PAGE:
Do you ever feel like you’re just one of the crowd?
A crowd of 7.8 billion people?
In 2015 I was just one of the 58.5 million people who visited New York City.
In 2016 I was just one of the 20.4 million people who visited Orlando’s Magic Kingdom.
In 2018 I was one of just 275,817 people who visited The Galapagos Islands.
And that’s where I learned the truth.
Like many of you, I first encountered the Galapagos Islands in my seventh grade biology class. The few glossy pictures available in our giant textbooks focused mostly on the finches (who, much like the dinosaurs, have attained an almost mythological status in the minds of lay biologists). Cloaked in mystery by their isolation, the fauna and flora of the islands are mainly known for their legendary encounter with Charles Darwin, but to the people who live on the islands today they mean so much more.
I visited the Galapagos as a student enrolled in Bethel University’s 2018 Ecology in the Tropics interim trip. My time spent in Ecuador and the Galapagos was a rare chance to explore one of the world’s most preserved natural histories, but more importantly, a chance to live as an ecotourist.
What is ecotourism?
Oxford’s Lexico defines ecotourism as “tourism directed toward exotic, often threatened, natural environments, intended to support conservation efforts and observe wildlife.”
What does ecotourism look like?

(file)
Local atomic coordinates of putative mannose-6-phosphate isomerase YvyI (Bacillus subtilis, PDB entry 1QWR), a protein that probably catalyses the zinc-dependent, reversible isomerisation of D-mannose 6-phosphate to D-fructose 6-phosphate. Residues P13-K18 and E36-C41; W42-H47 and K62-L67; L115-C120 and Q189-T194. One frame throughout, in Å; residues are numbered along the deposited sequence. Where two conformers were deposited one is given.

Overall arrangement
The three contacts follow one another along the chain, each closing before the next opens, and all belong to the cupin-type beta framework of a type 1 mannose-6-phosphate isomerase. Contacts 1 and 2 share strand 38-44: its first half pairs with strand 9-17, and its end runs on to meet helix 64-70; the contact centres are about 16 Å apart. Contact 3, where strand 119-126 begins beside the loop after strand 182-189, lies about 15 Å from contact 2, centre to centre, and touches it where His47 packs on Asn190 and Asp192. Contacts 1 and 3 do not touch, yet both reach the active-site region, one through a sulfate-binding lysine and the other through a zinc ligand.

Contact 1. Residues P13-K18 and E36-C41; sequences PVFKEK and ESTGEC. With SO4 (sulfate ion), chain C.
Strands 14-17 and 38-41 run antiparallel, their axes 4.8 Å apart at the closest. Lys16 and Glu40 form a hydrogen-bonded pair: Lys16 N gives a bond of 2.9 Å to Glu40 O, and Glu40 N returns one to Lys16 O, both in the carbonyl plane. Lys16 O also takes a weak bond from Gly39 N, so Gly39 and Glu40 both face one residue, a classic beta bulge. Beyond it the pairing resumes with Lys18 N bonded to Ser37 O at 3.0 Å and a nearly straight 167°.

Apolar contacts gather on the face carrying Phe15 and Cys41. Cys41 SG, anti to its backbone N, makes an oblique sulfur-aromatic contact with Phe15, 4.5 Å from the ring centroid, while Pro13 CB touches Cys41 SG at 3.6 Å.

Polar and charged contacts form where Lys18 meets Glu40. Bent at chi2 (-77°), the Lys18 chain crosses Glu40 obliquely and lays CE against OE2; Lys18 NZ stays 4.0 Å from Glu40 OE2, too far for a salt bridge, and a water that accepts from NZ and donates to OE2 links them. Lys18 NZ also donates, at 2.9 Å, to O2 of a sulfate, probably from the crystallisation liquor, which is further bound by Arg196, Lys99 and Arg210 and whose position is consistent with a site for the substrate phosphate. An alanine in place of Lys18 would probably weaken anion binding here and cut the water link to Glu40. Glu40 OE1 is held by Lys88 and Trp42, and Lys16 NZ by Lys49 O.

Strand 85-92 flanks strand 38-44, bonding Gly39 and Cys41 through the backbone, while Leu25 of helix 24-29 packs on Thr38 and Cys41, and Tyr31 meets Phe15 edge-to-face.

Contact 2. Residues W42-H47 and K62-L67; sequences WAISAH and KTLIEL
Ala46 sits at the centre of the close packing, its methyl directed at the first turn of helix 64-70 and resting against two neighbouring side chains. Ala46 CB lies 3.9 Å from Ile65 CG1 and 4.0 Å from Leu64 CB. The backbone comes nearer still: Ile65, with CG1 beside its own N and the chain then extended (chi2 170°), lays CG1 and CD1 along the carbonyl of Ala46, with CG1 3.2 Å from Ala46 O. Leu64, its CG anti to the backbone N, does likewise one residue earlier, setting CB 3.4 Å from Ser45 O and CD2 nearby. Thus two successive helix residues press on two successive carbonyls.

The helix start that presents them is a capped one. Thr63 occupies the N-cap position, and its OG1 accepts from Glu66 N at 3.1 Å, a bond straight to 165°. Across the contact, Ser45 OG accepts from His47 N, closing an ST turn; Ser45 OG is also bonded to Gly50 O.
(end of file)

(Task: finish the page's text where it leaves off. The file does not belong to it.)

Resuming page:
Your impact on the environment
How you travel impacts the earth. When you travel mindfully by conserving energy and limiting waste you protect the environment. We’ve crafted our products to help you with your mission.
You gotta love hearing the sound of the lock click when you slide your room key into the security slot of your hotel room door for the first time after check-in. Tell me if this is relatable or not, but I have the tradition of checking the bathroom out first thing to gauge the cuteness of the tiny complimentary toiletries (you can imagine how obsessed I am with Apple Valley Natural Soap’s Sample Bars).
Besides the soap, the first thing that usually catches my eye is the printed card that entreats me to reuse my towels to cut down on water waste.
Does this mean that the hotel is an eco-hotel?
While it’s fantastic that chain hotels are cultivating practices that preserve the earth, when you stay at a true eco-hotel you find more than a place to stay; you find an immersion experience.
What does staying at an authentic ecolodge look like?
Built around community, surrounded by nature
Whether sleeping up in the clouds or literally right above the amazon river, from morning to dusk, our tour guides helped us learn everything about the environments we were submerged in, allowing us to establish a greater connection with the land.
Ecolodges aren’t only set up for tourists. The places we stayed were created not only to provide jobs for locals, but also as an opportunity to educate locals about the importance of their environment.
Ecolodges don’t stop with tourists and locals, they also encourage the merging of these two communities. We ate locally sourced and prepared food. Played soccer with the staff and near-by neighborhoods, and were also encouraged to join in the singing and dancing.